At first we kept a score, then we stopped, but it was about even: over three days perhaps someone won with a maximum of +5, while we played more games than you could count! No-one was particularly bothered about the score as we were both so caught up in the game, but for the sake of interest from some point we started to divide our marathon into 10-game matches. Sometimes I’d win a match, sometimes he would, but the gap was always only 1-2 points, no more.

Vitaly Valeryevich undoubtedly had a serious influence on my development as a chess player. As a youngster it’s very important to spend time with a strong player. I wouldn’t say that we analysed a great deal, although that also took place, but if you’ve got the ability to learn then it’s very important to have contact with a major player who sees the game differently and simply understands chess better than you do. He didn’t prepare special topics for our work together, but we’d simply sit at the board and start to look at certain positions, more or less related to my repertoire, though at times with no relation whatsoever. Sometimes he’d simply say: “I played an interesting game. Let’s analyse it!” And we could spend a few hours investigating that game. Of course, such an analytical process really enriched me. Tseshkovsky shared his thoughts, ideas and conceptions, and that was very useful.

In about 94 our cooperation came to an end because at that point chess had started to change significantly. Computers had appeared, while Vitaly Valeryevich worked the same way he always had, and wasn’t quite able to keep up with the growing volume of information. He analysed at incredible depth, but very slowly. That’s perfectly natural, but I had the impression that I simply wouldn’t have the time to process the necessary volume of information; it was better to sacrifice a little depth but look at more. I started to try working with different, younger people, who knew how to handle computers. Vitaly Valeryevich and I had no personal problems, but in terms of cooperating our paths gradually began to diverge. He was a man from a different generation, and it was hard for him to adapt to start working with computers. He loved chess more as a game than a profession. I was already in the Top 10, and I had “to work my socks off”, regardless of whether I liked positions or not. For example, a slightly worse endgame had to be brought to a clear draw. Vitaly Valeryevich, on the other hand, wasn’t mentally prepared for such work. He loved chess as creativity. I understand that perfectly and welcome it, but back then that was already insufficient in order to reach the top. Our paths diverged, although afterwards we would still sometimes see each other and talk. In any case, our cooperation was very useful for me.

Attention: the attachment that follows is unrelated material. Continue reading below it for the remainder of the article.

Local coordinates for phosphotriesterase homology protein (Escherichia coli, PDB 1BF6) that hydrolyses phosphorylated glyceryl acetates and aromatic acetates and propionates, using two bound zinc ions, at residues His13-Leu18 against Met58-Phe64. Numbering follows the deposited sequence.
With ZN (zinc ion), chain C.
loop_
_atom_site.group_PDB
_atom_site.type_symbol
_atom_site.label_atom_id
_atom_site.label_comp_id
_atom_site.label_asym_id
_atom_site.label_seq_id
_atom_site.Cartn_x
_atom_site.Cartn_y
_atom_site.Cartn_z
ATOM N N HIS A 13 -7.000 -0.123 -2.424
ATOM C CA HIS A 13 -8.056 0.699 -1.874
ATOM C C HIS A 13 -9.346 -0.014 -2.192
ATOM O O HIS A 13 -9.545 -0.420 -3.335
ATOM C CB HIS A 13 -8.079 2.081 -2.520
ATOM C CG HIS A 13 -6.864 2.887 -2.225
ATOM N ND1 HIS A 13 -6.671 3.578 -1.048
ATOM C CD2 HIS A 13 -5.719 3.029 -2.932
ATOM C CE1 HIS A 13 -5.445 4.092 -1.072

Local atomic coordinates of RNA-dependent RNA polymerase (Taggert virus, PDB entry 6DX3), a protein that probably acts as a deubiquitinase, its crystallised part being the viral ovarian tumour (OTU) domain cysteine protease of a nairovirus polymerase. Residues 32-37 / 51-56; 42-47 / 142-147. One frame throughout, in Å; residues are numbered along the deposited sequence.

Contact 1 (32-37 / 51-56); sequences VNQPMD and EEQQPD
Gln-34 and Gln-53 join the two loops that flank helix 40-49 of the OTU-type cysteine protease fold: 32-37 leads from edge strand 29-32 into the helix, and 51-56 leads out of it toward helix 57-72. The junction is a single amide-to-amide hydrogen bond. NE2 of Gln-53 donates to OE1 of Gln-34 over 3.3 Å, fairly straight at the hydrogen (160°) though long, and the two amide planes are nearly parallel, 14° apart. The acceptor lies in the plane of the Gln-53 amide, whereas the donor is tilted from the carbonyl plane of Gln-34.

Of course it’s sad that people are leaving us from the generation I was connected to in my childhood. Recently Igor Yulyevich Botvinnik passed away, and I was also very upset when I saw that news during the tournament in London. I didn’t expect it at all as he’d always been so optimistic and had never complained about anything… Frankly speaking, I didn’t even know that he was over sixty; it always seemed to me that he was quite young. Literally a year ago we met in Paris, where he’d come to visit with his family. We met, had a good time together, and everything was so cheerful…. When I was accepted into the Botvinnik School he’d handled all the technical details and was a very good-natured man. Such blows one after another, people passing away. It’s a great pity, as you lose a part of your past…